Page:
Inhibition of renin–angiotensin system affects prognosis of advanced pancreatic cancer receiving gemcitabine

Department of Gastroenterology, Graduate School of Medicine, The University of Tokyo, 7-3-1 Hongo Bunkyo-ku, Tokyo 113-8655, Japan.
British Journal of Cancer (Impact Factor: 4.84). 10/2010; 103(11):1644-8. DOI: 10.1038/sj.bjc.6605955
Source: PubMed


The renin-angiotensin system (RAS) is thought to have a role in carcinogenesis, and RAS inhibition may prevent tumour growth.
We retrospectively investigated the impact of angiotensin I-converting enzyme inhibitors (ACEIs) and angiotensin II type-1 receptor blockers (ARBs) in 155 patients with pancreatic cancer receiving gemcitabine monotherapy. Patients were divided into three groups: the ACEI/ARB group (27 patients receiving an ACEI or ARB for hypertension (HT)), the non-ACEI/ARB with HT group (25 patients receiving antihypertensive drugs other than ACEIs or ARBs), and the non-HT group (103 patients receiving no antihypertensive drugs).
Patient characteristics were not different, except for age and HT medications. Progression-free survival (PFS) was 8.7 months in the ACEI/ARB group, 4.5 months in the non-ACEI/ARB with HT group, and 3.6 months in the non-HT group. Overall survival (OS) was 15.1 months in the ACEI/ARB group, 8.9 months in the non-ACEI/ARB with HT group, and 9.5 months in the non-HT group. The use of ACEIs/ARBs was a significant prognostic factor for both PFS (P=0.032) and OS (P=0.014) in the multivariate analysis.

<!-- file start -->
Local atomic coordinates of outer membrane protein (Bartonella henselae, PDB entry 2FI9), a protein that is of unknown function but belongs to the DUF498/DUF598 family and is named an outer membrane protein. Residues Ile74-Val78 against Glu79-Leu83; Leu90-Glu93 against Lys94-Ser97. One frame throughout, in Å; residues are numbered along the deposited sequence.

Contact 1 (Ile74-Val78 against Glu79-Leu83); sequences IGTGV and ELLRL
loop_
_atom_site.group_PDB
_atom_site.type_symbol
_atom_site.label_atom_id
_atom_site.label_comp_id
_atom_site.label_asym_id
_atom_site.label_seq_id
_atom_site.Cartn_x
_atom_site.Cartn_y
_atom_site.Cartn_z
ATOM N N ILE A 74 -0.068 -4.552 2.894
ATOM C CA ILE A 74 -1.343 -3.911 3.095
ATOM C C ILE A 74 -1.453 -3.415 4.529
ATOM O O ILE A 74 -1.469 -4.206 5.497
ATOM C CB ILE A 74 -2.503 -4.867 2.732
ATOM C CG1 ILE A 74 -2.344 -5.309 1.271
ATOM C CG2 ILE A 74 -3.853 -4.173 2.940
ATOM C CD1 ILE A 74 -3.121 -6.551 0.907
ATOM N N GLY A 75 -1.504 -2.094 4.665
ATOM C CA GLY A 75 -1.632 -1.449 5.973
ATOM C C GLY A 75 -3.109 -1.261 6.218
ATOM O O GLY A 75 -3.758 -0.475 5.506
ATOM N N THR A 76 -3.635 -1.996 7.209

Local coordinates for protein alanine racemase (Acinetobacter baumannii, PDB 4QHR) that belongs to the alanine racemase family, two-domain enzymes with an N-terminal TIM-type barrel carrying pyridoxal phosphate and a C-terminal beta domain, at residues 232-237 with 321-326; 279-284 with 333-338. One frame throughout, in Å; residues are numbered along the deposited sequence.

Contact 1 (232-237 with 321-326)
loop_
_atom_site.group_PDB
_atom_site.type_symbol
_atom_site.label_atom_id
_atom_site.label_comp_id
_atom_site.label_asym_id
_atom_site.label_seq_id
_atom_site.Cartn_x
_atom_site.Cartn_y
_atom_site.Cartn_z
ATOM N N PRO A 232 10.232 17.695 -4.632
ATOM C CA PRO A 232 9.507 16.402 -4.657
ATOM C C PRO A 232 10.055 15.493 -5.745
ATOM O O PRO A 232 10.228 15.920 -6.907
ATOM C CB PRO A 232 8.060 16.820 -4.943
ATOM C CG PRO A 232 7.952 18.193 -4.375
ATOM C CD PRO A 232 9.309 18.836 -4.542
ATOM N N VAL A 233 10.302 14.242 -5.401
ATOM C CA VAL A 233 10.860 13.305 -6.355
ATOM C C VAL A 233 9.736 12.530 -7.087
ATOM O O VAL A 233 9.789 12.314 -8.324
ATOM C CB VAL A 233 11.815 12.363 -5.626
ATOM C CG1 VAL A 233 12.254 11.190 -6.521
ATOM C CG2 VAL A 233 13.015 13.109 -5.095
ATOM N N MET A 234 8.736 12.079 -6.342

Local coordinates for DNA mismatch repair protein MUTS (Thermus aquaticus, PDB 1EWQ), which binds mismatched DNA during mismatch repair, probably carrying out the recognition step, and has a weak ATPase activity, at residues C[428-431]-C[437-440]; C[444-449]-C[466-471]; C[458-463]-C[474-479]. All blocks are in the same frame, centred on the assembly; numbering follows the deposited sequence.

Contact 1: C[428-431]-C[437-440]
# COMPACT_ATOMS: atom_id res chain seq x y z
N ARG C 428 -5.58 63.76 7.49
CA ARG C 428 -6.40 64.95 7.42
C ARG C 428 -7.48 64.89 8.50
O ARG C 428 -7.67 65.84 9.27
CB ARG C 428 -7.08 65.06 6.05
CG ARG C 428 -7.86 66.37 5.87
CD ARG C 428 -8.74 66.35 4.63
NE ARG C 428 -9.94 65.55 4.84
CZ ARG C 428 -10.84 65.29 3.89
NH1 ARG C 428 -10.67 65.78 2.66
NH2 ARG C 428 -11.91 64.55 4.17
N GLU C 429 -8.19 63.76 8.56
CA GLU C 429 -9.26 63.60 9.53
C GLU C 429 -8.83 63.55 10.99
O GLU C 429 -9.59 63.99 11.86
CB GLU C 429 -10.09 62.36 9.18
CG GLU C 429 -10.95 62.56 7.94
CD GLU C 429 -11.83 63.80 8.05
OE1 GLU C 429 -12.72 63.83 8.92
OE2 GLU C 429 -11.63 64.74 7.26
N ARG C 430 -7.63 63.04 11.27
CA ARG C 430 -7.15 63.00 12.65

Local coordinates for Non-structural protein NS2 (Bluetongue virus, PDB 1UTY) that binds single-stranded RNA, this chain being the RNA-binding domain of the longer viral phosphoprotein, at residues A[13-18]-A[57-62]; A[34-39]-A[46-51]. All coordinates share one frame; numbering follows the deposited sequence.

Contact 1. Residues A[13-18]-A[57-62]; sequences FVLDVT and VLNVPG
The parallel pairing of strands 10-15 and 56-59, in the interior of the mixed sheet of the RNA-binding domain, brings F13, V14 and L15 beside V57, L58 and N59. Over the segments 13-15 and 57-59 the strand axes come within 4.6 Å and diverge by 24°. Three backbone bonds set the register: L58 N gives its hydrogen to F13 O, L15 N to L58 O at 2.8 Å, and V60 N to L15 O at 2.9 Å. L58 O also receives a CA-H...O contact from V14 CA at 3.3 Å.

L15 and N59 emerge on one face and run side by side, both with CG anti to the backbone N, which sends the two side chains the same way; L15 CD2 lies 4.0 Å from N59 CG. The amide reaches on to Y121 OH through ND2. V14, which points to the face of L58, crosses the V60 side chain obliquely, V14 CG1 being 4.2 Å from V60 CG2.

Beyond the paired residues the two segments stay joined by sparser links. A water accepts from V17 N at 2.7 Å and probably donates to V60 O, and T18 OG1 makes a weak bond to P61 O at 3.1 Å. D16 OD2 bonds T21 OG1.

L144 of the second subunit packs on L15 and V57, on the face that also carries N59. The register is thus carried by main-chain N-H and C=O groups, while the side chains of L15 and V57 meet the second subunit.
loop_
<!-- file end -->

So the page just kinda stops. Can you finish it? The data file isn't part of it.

The ACEIs/ARBs in combination with gemcitabine might improve clinical outcomes in patients with advanced pancreatic cancer. Prospective trials are needed to test this hypothesis.

Download full-text


Available from: Hideaki Ijichi, Sep 19, 2014
  • Source
    • "For example, Yamada et al. (2003) demonstrated that oral administration of candesartan (a widely used angiotensin II type-I receptor inhibitor) decreased ECM production and αSMA expression (activated PSC marker) in a rat chronic pancreatitis model. Furthermore, a retrospective clinical study suggested that pancreatic cancer patients treated with angiotensin II type 1 receptor inhibitors in combination with gemcitabine may have improved clinical outcome (Nakai et al., 2010). To expand on these findings the same authors recently completed a multicenter phase II clinical trial (35 patients with advanced pancreatic cancer) to examine whether patients treated with candesartan in combination with gemcitabine would have improved survival. "
    [Show abstract] [Hide abstract]
    ABSTRACT: Pancreatic cancer is highly chemoresistant. A major contributing factor is the characteristic extensive stromal or fibrotic reaction, which comprises up to 90% of the tumor volume. Over the last decade there has been intensive research into the role of the pro-fibrogenic pancreatic stellate cells (PSCs) and their interaction with pancreatic cancer cells. As a result of the significant alterations in the tumor microenvironment following activation of PSCs, tumor progression, and chemoresistance is enhanced. This review will discuss how PSCs contribute to chemoresistance in pancreatic cancer.
    Frontiers in Physiology 04/2014; 5:141. DOI:10.3389/fphys.2014.00141 · 3.53 Impact Factor
  • Source
    • "Furthermore, angiotensin II-receptor blockers suppressed the cell proliferation effects of AT II in breast cancer cells.71 The addition of ACE inhibitors or angiotensin II-receptor blockers to platinum-based first-line chemotherapy contributed to prolonged survival in patients with advanced lung cancer72 and positively affected the prognosis of advanced pancreatic cancer patients receiving gemcitabine.73 RAS inhibitors also improved the outcome of sunitinib treatment in metastatic renal cell carcinoma.74 "